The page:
MIT and the Transformation of American Economics

MIT and the Transformation of American Economics. 2014. Edited by E. Roy Weintraub. Supplement to volume 46 of HOPE. Durham, NC: Duke University Press.

"Introduction: Telling the Story of MIT Economics in the Postwar Period," by E. Roy Weintraub (pp. 1–12). The idea that MIT emerged from "nowhere" to a place of prominence by the mid-1950s is overdetermined, as any one of five or six narratives can "explain" the growing importance of the MIT economics department in the postwar period.

Part 1. Beginnings

"Toward a History of Economics at MIT, 1940–72," by Beatrice Cherrier (pp. 15–44). MIT economics is still endowed with a distinctive identity, although the features associated with it—technicality, a Keynesian bent, and the use of toy models—seem to describe modern economics as it is done everywhere.

"MIT's Opennss to Jewish Economists," by E. Roy Weintraub (pp. 45–59). More than any other elite private or public university, MIT welcomed Jewish economists, thanks largely to its origins as an institute of technology and the socialization of engineers and scientists.

"Paul A. Samuelson's Move to MIT," by Roger E. Backhouse (pp. 60–77). MIT proved to be a highly supportive environment for Samuelson, free of the prejudices that he had faced at Harvard, and it proved possible for Samuelson to use his position at MIT to strengthen economics there.

Part 2. Connections

"The Early Years of the MIT PhD Program in Industrial Economics," by Pedro Garcia Duarte (pp. 81–108). MIT became the place not only for the "mathematical revolution" in economics but also for a new graduate training that emerged in the United States partly as a response to that revolution.

"MIT's Rise to Prominence: Outline of a Collective Biography," by Andrej Svorenčík (pp. 109–33). The emerging picture of MIT reveals a fairly large community of economists who are trained largely by a few key advisers mostly trained at MIT as well, and a large share of its graduates remain in the academy.

"Negotiating the 'Middle-of-the-Road' Position: Paul Samuelson, MIT, and the Politics of Textbook Writing, 1945–55," by Yann Giraud (pp. 134–52). Samuelson's "middle of the road" position is the result of a political negotiation, something he had to come up with to balance conflicting views on economic policy and to address his critics, resulting in a text that was more theoretical than policy-oriented.

"Serving the Institute and the Discipline: The Changing Profile of Economics at MIT as Viewed from Textbooks," by Pedro Teixeira (pp. 153–74). In the department's early years, the production of textbooks responded to the teaching mission of MIT, while in more recent years textbooks produced by MIT-related economists serve to recognize the discipliary prestige of the department.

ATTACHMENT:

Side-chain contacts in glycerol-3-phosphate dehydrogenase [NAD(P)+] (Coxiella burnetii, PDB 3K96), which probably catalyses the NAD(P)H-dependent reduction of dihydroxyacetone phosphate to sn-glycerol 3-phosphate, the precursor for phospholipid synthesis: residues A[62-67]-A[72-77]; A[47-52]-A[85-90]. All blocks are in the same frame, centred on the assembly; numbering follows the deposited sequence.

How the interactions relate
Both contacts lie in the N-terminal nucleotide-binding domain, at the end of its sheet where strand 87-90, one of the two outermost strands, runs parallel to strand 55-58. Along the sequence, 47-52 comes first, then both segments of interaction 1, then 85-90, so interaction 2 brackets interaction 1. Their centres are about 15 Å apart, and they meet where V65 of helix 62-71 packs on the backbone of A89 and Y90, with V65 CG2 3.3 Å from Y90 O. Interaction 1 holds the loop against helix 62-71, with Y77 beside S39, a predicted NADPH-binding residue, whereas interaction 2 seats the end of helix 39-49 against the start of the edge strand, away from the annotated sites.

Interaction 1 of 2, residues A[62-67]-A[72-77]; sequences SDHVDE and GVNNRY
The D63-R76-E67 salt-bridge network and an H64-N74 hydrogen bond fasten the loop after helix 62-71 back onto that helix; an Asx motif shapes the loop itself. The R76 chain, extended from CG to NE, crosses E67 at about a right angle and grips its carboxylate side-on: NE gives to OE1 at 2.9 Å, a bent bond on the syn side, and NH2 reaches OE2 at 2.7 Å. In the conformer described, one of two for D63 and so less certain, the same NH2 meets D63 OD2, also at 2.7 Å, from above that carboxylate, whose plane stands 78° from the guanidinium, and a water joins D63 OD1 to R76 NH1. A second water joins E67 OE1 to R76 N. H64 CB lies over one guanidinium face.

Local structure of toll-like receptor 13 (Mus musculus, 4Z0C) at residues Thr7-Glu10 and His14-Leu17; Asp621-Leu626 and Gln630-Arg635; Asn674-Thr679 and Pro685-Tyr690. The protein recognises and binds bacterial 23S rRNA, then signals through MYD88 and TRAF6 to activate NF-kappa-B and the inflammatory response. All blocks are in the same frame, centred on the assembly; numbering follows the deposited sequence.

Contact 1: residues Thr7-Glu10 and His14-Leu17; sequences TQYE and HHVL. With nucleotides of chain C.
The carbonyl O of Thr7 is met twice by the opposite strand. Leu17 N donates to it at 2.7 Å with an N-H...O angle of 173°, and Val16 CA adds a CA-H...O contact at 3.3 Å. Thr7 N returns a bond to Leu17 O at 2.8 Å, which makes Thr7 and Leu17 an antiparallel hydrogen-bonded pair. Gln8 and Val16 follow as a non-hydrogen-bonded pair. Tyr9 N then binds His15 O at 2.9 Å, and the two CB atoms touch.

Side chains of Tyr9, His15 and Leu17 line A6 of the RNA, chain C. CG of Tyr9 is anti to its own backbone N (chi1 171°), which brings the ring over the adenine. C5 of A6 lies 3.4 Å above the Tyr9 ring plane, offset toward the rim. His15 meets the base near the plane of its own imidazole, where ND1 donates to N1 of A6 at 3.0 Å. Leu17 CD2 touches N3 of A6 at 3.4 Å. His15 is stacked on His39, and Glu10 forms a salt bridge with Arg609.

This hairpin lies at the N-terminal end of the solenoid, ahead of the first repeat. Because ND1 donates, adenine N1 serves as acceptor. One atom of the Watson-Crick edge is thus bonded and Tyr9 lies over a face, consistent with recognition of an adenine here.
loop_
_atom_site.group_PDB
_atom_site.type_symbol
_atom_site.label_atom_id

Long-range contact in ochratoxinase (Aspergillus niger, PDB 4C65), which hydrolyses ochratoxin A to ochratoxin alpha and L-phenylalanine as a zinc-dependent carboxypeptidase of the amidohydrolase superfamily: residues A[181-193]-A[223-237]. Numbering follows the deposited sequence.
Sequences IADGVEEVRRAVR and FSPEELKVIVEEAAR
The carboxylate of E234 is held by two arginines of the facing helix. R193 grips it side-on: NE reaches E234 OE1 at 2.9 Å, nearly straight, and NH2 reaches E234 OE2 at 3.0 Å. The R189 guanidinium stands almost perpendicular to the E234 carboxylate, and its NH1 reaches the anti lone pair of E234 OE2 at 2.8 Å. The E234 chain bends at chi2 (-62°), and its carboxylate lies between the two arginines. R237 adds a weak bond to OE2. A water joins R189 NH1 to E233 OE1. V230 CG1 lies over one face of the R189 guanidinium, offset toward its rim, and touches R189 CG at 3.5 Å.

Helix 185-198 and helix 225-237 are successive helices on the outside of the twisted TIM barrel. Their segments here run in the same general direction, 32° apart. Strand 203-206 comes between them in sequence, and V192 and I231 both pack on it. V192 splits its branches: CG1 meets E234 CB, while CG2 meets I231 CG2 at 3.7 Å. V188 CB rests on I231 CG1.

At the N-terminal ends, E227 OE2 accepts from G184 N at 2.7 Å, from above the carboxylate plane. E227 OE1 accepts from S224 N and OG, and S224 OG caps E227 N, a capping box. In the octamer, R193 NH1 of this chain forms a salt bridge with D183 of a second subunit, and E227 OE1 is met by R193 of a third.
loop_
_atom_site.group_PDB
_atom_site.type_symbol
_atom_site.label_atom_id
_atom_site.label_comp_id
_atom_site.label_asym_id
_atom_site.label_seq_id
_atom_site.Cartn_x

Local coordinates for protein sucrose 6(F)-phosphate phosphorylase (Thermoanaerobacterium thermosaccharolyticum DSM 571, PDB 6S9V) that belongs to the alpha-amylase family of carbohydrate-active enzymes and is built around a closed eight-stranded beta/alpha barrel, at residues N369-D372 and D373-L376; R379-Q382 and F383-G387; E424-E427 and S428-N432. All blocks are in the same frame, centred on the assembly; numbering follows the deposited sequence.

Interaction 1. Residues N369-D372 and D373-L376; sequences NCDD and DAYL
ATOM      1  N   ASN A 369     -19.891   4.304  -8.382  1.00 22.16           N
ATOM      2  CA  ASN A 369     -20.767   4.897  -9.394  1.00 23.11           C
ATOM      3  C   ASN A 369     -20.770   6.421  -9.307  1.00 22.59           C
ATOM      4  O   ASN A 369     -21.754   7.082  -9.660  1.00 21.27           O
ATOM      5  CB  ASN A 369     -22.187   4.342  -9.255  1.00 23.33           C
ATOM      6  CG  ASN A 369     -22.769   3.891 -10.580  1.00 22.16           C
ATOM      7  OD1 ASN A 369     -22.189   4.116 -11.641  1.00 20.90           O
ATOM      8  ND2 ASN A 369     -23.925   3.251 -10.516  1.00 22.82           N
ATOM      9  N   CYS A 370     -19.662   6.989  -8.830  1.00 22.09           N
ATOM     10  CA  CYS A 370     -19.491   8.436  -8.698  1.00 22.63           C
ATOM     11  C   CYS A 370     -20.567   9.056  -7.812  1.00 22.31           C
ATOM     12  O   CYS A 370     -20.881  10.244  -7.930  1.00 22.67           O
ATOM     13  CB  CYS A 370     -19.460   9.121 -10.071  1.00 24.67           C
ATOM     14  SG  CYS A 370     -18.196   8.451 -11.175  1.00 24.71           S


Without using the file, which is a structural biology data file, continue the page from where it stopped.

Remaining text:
Part 3. Distinctiveness

"MIT and Money," by Perry Mehrling (pp. 177–97). Money at MIT was always about monetary policy—and about countering monetarism, thus differentiating itself from other institutions.

"In the Kingdom of Solovia: The Rise of Growth Economics at MIT, 1956–70," by Mauro Boianovsky and Kevin D. Hoover (pp. 198–228). Formal modeling of economic growth at MIT was never an abstract enterprise but was always motivated by underlying policy concerns, a respect for empirical results, and a goal of providing illuminating and relevant tools.

"From Exploratory Modeling to Technical Expertise: Solow's Growth Model as a Multipurpose Design," by Verena Halsmayer (pp. 229–51). Combining policy-oriented modeling with traditional neoclassical theory, Solow's model developed as a "design" that came to serve multiple purposes: as a working object, an instrument of measurement, and a teaching object.

"MIT and the Other Cambridge," by Roger E. Backhouse (pp. 252–71). Samuelson's and Solow's interest in capital theory has to be explained in terms of their interest in the techniques (e.g., linear models) that Joan Robinson was using.

"Making Things Technical: Samuelson at MIT," by Harro Maas (pp. 272–94). Samuelson exemplifies for economics the general move of science in the postwar era to define itself as technical, a move that fit well with MIT's teaching and research profile.

"Decisions and Dynamics: Postwar Theoretical Problems and the MIT Style of Economics," by William Thomas (pp. 295–314). Although there were clear affinities between the agenda-setting work of Samuelson and Solow and other activities at MIT, the work of economists at MIT was more indebted to conversations taking place elsewhere in and around the economics profession.

Part 4. Inside MIT

"The Desegregation of an Elite Economics Department's PhD Program: Black Americans at MIT," by William Darity Jr. and Arden Kreeger (pp. 317–36). The effort pursued by MIT to increase the number of black American PhDs in economics was unique and extraordinary, if short-lived.

"The Rise and Fall of Economic History at MIT," by Peter Temin (pp. 337–50). With the disappearance of economic history at MIT, the department is no longer equipped to support recent high-profile attempts by members of the faculty to use economic history to inform present-day decisions.

"On Kindleberger and Hegemony: From Berlin to MIT and Back," by Stephen Meardon (pp. 351–74). Kindleberger's attachment to the idea of "hegemonic stability" was also an instinct that developed from his personal experiences during the Second World War and its aftermath.